By generating colossal traffic, French press editors are of great use to Google . However, until recently, the giant has always refused to pay them for the indexing of their content. Very recently, thanks to a law put in place two years ago, French press agencies won a major battle against Google. The company finally agrees to pay them for indexing the articles of the content.
For several years, Google has in fact always refused to pay the slightest penny despite requests from press editors. The firm has also taken advantage of its monopoly in the information sector to impose the rule "either indexing on Google is free or it will not take place". But with this new turn of things, Google's way of doing things will finally change , after long negotiations and the culmination of this new law.
It must be said that things are far from pleasing Google. This being the case, it is a great victory for French press editors, but also a beacon of hope for those working in this field in other European countries.
A battle won by the French in a dating war
News publishers across Europe have for a long time deployed all means to get Google to pay them for the indexing of their content. However, Google did not want to know. Moreover, in 2014, following the establishment of a law in favor of Spanish press agencies, Google removed Google News from Spain.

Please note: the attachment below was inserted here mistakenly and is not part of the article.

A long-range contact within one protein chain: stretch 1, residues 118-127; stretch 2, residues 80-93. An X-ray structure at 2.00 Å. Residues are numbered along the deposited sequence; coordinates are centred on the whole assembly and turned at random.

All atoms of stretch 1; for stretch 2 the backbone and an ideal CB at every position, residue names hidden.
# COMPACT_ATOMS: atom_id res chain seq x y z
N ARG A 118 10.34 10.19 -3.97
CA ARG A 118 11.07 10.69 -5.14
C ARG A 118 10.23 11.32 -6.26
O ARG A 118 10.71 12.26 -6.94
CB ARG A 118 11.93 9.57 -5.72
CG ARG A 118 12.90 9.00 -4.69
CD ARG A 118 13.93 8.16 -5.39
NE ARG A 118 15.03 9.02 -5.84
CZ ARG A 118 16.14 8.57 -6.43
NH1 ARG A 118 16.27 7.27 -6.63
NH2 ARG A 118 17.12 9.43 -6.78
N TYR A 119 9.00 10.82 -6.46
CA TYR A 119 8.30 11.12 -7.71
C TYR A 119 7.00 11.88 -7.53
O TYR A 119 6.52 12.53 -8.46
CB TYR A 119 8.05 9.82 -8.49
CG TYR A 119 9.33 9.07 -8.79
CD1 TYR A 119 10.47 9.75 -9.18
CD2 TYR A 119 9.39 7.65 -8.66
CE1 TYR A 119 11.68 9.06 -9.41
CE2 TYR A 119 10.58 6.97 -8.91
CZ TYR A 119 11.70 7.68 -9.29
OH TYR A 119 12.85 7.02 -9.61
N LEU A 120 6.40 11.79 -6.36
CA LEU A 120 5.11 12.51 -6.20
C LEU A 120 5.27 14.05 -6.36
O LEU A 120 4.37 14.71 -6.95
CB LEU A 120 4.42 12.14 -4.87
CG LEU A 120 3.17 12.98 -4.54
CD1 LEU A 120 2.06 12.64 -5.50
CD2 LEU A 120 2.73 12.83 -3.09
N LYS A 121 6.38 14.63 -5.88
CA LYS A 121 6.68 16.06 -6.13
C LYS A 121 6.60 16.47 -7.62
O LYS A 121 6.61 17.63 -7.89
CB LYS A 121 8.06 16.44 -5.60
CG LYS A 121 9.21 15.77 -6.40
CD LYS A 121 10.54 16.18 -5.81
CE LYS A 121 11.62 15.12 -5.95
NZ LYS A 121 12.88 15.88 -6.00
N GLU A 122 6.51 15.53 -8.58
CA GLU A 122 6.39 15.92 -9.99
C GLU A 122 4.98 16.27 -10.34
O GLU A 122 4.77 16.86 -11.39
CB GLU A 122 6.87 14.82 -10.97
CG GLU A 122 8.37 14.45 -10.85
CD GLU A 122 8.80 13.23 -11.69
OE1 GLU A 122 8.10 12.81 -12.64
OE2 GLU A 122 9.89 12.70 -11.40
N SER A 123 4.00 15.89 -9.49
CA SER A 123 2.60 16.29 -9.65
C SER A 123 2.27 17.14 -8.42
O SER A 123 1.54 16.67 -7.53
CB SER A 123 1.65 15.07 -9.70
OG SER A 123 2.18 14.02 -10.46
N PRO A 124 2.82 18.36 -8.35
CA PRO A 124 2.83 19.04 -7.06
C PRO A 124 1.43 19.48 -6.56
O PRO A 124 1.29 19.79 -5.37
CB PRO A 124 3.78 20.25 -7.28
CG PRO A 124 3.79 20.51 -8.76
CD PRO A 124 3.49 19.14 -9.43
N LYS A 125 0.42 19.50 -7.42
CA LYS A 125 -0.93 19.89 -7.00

And for this French law created in 2019, called “L oi on neighboring rights” , Google tried to apply the same “sanction”, but in vain. Subsequently, still in 2019, this company considered only displaying the titles of publications in French. But that went against neighboring rights.
Google therefore had no other choice but to enter into negotiations with the French press editors. And the negotiations allowed them to finally be paid for the indexing of their articles . This will be done according to the rate of content published daily and the traffic generated per month.
Following this premiere, European press agencies can only be more motivated to claim their share of the pie. On the other hand, we can only deplore that the decision taken only concerns the biggest press publishers, pure-players having, as always, to rely solely on them to prosper and hope to find a place on the web.